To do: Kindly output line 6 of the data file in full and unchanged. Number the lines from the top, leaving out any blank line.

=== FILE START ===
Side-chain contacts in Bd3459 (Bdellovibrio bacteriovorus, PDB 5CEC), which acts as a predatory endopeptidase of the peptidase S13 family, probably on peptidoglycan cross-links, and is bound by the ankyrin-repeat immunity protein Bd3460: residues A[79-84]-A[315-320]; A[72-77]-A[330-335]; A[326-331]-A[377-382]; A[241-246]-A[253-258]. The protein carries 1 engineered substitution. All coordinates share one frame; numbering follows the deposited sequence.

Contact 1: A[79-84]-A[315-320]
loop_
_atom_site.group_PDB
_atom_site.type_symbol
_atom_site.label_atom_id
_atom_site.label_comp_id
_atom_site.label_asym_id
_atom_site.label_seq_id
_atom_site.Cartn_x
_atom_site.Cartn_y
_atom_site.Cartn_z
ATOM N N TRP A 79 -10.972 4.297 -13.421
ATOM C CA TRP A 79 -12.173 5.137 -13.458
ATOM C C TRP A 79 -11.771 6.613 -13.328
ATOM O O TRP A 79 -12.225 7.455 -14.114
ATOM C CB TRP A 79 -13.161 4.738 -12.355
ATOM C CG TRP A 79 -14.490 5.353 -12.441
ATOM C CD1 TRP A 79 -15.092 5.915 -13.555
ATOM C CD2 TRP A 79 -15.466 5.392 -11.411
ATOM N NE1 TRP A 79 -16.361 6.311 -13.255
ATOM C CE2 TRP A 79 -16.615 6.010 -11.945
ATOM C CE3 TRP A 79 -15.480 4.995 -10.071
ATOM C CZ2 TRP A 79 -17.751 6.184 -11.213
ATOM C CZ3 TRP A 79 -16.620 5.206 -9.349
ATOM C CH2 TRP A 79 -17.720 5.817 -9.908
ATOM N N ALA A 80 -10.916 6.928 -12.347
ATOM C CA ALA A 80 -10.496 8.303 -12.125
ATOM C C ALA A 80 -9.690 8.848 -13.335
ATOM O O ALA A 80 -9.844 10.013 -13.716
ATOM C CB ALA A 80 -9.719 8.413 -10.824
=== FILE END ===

_atom_site.label_atom_id